The Biology Of Skin Cancer

What is cancer of the skin? It is a proliferation or growth of abnormal cells in the skin. These cells form tumors or lesions in the skin. Eventually, the cancer cells can spread or metastasize to other parts of the body. Most cases of skin cancer are caused by damage to the skin due to sun exposure.

UVA and UVB Radiation

An understanding of the composition and effects of sunlight helps to explain skin cancer biology. The sun produces ultraviolet (UV) radiation. The atmosphere filters out some of this radiation before it reaches the Earth’s surface but some radiation passes through the atmosphere and it can affect skin growth and development.

Radiation falls into two categories:

  • UVA radiation is not filtered by the atmosphere and its levels remain constant throughout the day. UVA radiation can cause changes in melanin pigment levels (tanning) and skin damage in the deeper levels of skin, contributing to skin cancers.
  • UVB radiation is filtered in part by the atmosphere. It causes skin damage in the superficial skin layers and manifests as tanning, wrinkles and burning. UVB radiation levels are strongest at midday.

UVA and UVB radiation are absorbed by the cells in skin tissue. This can eventually lead to changes in the skin. Melanin pigment increases, which causes tanning. These types of radiation can cause both thickening of the skin and damage to connective tissue. Sun damage accumulates over time, which is why older people are at higher risk of developing some types of skin cancer.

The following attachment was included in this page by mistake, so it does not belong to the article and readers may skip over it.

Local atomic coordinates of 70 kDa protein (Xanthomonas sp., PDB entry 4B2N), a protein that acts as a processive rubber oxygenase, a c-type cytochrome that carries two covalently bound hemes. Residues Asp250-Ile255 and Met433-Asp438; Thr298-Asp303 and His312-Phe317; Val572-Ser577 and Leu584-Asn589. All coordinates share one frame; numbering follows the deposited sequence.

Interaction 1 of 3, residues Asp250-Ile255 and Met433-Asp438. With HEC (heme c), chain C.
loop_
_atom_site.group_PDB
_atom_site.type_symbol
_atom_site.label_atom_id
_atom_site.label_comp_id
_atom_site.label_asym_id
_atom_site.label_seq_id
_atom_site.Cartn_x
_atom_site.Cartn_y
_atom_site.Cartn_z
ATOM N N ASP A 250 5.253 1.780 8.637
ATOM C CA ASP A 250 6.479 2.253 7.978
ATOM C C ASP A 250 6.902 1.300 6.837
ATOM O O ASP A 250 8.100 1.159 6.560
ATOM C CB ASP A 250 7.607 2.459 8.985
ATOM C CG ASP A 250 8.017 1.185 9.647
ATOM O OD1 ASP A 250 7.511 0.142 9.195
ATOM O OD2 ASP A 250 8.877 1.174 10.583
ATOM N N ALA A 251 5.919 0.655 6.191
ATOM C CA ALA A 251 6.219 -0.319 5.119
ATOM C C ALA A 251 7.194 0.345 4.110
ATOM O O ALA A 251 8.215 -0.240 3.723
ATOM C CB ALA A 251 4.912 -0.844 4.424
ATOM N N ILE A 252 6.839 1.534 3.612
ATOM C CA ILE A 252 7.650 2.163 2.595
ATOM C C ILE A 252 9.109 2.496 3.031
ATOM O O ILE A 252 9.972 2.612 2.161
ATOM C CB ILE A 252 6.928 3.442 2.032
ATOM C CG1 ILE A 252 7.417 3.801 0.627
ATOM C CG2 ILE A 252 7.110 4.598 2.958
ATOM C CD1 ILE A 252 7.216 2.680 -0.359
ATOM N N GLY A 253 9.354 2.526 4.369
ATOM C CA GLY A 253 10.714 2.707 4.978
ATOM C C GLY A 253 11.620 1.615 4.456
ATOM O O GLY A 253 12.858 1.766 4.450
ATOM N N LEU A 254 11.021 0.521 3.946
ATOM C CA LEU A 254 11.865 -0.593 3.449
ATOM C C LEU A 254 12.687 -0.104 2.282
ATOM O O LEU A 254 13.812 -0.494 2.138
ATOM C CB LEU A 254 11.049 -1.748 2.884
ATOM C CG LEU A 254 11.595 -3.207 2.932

Different levels of exposure are associated with different types of skin cancer. Occasional exposure throughout the lifetime is associated with basal cell carcinoma and melanoma. Persistent long-term exposure is more closely connected with squamous cell carcinoma.

UV Radiation Damages DNA

UV radiation can damage genes that are responsible for inhibiting the replication of damaged or abnormal cells. If these genes are damaged, cancer cells grow unchecked, forming cancerous tumors or lesions.

The relationship between UV rays and melanoma is less clear. Some research suggests that UVA rays may contribute to melanoma. If so, sun exposure is particularly dangerous in this case because not all sunscreens offer protection against UVA rays.

Other Contributing Biological Causes of Skin Cancer

Other factors can be contributing causes of cancer of the skin. In a small number of cases, a genetic predisposition can increase the risk for developing skin cancer. Genetic mutations can be passed from parent to child and, combined with environmental factors such as sun exposure, increase the likelihood of abnormal cell growth.

Certain substances can increase photosensitivity, which is susceptibility to sun damage. Read the labels on medication carefully to find out whether a particular drug or chemical contributes to photosensitivity.

Resources

American Cancer Society. (n.d.). Skin cancer prevention and early detection. Retrieved June 21, 2010, from http://www.cancer.org/docroot/ped/content/ped_7_1_skin_cancer_detection_what_you_can_do.asp

Canadian Centre for Occupational Health and Safety. (2010). Skin cancer and sunlight. Retrieved June 21, 2010, from http://www.ccohs.ca/oshanswers/diseases/skin_cancer.html

National Science Foundation Polar Programs UV Monitoring Network. (2001). Effects of UV radiation on you. Retrieved June 21, 2010, from http://www.biospherical.com/nsf/student/page4.html

The Skin Cancer Foundation. (2010). Understanding UVA and UVB. Retrieved June 21, 2010, from http://www.skincancer.org/understanding-uva-and-uvb.html